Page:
I’m struggling with point of view this week… and realistically I can look forward (!!!) to struggling with it for the rest of the writing of THE TRAVELLER’S TALE, since the POV is so intricate with this one that I have half decided to just bash it out any way I can think of for the first draft just to get the story down, and then start assigning POV in the next pass.
I think writers in general are fairly obsessed with point of view. Like dreamers (meaning, people literally in the state of dreaming) we are promiscuous about jumping from one POV to another because we have to play all the characters in anything we write.
Kristy Kiernan has a great blog over on THE DEBUTANTE BALL this week about her first experience of that kind of real-life POV shift.
I have this sneaking suspicion that those are the moments that make us writers – those moments that we completely leave ourselves and inhabit another human being.
Example. Some musician friends of mine live in this great, appalling house – you know the kind of party house I’m talking about – they’re musicians. There’s a basement with a full bar and a sound studio and all kinds of decadence going on at all hours. The couches in the living room are like enormous Venus Flytraps – people come over for a party and wake up three days later and still have no inclination to leave – and they don’t have to, because no one will mind, it’s all part of the flow.
Their house is the one blot in a very, very PROPER neighborhood.
And right next door to them is a very New England brick structure. SO well tended. Very nice family. Very nice.
Okay, so it’s party season, and this one day not so long ago I stumble out of the House of the Rising Sun at four in the afternoon on the way to some kind of caffeine… God only knows what I was wearing… and here are this very proper father and his maybe eight-year old son oh-so-diligently raking fall leaves off their lawn.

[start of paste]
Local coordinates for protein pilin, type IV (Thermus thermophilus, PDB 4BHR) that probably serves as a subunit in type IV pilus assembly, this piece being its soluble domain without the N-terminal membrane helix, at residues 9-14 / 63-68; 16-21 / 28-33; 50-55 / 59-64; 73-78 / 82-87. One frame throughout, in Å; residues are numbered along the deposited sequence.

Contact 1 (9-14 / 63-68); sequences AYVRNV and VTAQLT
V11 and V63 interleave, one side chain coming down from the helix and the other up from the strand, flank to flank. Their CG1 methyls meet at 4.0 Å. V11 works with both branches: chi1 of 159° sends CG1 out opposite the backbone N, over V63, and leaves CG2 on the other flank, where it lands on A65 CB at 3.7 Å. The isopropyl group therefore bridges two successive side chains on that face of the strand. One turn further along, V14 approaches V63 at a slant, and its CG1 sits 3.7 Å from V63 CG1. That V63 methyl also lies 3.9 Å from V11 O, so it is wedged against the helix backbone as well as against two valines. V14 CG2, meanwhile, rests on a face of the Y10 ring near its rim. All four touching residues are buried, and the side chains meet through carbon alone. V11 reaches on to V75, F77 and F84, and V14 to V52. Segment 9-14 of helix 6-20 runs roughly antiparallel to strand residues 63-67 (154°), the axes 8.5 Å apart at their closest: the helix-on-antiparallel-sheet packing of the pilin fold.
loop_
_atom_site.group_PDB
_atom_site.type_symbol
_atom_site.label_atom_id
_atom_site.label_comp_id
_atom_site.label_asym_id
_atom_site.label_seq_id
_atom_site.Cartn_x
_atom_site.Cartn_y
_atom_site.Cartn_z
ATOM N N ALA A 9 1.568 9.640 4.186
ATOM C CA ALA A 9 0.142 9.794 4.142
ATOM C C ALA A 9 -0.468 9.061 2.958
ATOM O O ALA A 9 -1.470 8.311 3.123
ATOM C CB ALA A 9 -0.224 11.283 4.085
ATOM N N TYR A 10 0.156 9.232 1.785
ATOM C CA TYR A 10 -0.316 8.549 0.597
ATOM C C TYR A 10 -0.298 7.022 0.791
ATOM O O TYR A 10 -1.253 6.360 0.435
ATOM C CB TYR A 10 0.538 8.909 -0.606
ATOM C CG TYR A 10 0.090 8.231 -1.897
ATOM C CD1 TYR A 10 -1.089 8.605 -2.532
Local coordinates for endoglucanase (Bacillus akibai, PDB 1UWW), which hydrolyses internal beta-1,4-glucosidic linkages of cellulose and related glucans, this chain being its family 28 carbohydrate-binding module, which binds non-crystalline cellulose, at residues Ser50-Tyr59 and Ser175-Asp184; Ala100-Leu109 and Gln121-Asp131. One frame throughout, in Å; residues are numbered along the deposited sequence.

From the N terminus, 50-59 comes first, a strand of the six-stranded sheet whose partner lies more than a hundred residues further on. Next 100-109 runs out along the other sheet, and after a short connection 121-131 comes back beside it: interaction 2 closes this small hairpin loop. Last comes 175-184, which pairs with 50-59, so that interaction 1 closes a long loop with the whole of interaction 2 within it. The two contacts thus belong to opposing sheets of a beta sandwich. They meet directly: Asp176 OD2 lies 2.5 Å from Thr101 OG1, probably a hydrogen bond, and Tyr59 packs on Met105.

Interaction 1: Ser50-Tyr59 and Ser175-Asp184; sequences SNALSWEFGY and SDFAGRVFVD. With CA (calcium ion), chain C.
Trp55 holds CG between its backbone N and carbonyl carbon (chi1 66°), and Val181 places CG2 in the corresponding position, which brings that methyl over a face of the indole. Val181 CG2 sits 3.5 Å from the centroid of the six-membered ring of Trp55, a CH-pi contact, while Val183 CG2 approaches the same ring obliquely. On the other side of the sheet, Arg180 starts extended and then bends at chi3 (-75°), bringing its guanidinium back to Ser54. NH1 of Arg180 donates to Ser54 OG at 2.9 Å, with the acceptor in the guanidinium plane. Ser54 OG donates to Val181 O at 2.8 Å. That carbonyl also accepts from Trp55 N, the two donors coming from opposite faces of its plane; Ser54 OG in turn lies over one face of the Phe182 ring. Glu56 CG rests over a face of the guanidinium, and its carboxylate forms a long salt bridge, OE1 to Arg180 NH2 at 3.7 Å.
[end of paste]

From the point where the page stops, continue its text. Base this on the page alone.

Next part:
And this little boy looks at me.
Well, so does the father.
And I’m suddenly outside of my own body and inside that little boy, looking at me. And okay, yeah, also inside the father.
And I suppose I keep moving, because I REALLY REALLY need coffee, but I’m not aware of it. The synapses are firing and the questions are popping.
What the HELL is it like to live next door to a house like that, with longhaired great-armed boys toting guitars and cases of just about anything and marginally-dressed women going in and out at all hours, when you’re trying to be an upstanding citizen? And more importantly, whose POV do you tell this story from? Is it a mid-life crisis in the making, or a coming-of-age story, or both? And what about the wife? Who is she? What does she think about all these sexy Dionysian boys living right next door, when THAT’s her husband? How long before one or all of these people snap?
These are the kinds of things that keep writers up at night.
There are stories, and then there’s the whole other issue of Whose Story Is It?
And just when you think you’ve got one of them down, the other one becomes the real issue.
So these are my questions for all you all (I have not been in the South long enough to be able to say “all y’all” with any kind of authority, and to be perfectly honest, I’m not sure I’ll ever get there).
In your own writing, do you favor a certain POV: first person, third person, close third, omniscient? And as readers, do you have a preference? And what, in your opinion, are some great multiple POV books? (especially on the dark suspense side… )
Because I could use some help on this one, for sure.